After eight solid months of debate on Communion, Francis has shared his compelling vision for the family synod

Back in May the Pope lamented that many observers – and “even Church people” – had misunderstood why he had called a synod on the family. They saw it as the “synod on Communion for the remarried” and wasted precious energy on a “can we” or “can’t we” discussion.

In truth, Francis bore some responsibility for this. He had, after all, invited Cardinal Walter Kasper to give a scene-setting speech on the synod to the world’s cardinals in February. The address was wide-ranging and contained profound insights. But its most striking proposition was that some divorced and civilly remarried Catholics should be allowed to receive Communion after a period of penance.

By giving Cardinal Kasper a privileged platform to call for this radical innovation Francis was, at least implicitly, encouraging a “can we” or “can’t we” debate on the topic. And that is what we got for eight solid months.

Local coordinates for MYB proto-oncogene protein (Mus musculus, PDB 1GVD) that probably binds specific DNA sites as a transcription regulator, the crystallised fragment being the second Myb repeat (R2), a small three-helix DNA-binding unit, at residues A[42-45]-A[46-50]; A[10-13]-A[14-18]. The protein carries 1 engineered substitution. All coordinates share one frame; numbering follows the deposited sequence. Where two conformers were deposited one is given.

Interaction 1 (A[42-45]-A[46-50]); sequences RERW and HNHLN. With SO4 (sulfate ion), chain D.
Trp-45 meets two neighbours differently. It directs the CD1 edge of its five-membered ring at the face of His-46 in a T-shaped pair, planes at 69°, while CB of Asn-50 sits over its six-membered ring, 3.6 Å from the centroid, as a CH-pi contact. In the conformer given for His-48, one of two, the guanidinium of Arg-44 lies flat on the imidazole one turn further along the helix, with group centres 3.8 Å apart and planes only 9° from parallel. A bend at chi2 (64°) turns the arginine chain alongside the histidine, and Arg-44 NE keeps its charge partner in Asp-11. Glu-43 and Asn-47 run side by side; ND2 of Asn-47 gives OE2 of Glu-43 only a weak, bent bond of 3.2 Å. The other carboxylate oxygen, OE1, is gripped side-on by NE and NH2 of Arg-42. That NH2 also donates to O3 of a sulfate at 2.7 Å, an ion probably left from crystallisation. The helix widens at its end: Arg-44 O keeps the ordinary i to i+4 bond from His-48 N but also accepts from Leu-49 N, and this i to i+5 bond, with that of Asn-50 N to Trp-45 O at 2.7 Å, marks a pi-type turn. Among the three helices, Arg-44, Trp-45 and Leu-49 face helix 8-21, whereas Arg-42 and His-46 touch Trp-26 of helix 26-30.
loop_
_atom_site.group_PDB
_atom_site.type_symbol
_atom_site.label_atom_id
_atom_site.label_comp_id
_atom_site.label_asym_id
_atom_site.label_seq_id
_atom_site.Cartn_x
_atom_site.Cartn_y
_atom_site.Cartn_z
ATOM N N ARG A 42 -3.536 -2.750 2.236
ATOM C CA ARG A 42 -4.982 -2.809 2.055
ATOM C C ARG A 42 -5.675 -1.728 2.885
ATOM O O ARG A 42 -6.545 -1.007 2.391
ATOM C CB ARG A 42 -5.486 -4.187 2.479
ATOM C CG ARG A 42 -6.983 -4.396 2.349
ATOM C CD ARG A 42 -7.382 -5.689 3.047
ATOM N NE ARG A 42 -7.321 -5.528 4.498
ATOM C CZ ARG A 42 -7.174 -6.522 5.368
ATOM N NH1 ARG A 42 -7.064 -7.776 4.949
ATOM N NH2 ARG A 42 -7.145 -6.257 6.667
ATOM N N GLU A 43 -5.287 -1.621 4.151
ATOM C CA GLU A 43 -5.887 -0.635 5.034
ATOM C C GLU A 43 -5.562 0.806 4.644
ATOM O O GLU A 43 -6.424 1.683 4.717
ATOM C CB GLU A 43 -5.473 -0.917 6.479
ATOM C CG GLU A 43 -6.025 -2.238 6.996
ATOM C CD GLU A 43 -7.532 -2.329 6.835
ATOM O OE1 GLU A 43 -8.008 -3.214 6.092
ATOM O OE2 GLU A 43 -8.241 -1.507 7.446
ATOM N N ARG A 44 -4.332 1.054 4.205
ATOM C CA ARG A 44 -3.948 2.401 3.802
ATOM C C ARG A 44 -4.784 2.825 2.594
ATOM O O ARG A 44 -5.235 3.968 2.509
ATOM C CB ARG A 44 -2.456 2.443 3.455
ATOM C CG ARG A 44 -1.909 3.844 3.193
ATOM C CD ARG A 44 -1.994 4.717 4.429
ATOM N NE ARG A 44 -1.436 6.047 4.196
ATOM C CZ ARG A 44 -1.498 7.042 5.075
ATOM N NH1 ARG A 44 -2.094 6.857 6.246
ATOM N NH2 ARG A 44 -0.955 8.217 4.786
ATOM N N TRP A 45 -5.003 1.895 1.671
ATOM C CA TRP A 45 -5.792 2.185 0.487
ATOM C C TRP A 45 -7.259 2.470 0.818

Now, at last, we have a new and overarching vision for the synod. It emerged in the Pope’s homily at the opening Mass on Sunday. In it, Francis located the family synod on the largest canvas imaginable: the story of God’s relationship with his faithful people. Using imagery from Isaiah and the Gospel, he compared the Church to a vineyard. Leaders are called to nurture the grapes, but too often their “greed and pride” result in a poor yield.

“Synod assemblies are not meant to discuss the beautiful and clever ideas, or to see who is more intelligent,” Francis said. “They are meant to better nurture and tend the Lord’s vineyard, to help realise his dream, his loving plan for his people.”

So the synod has a far more challenging task than debating the merits of the so-called “Kasper theorem”. It must find new ways for caring for families worldwide. For they are no mere social construct, but rather “an integral part of [God’s] loving plan for humanity”.

This quest requires neither the uncritical embrace of current western mores nor a wholesale rejection of them. Instead, it demands deep reflection on God’s loving plan and a willingness to pursue it, rather than our own partial visions, at this moment in history.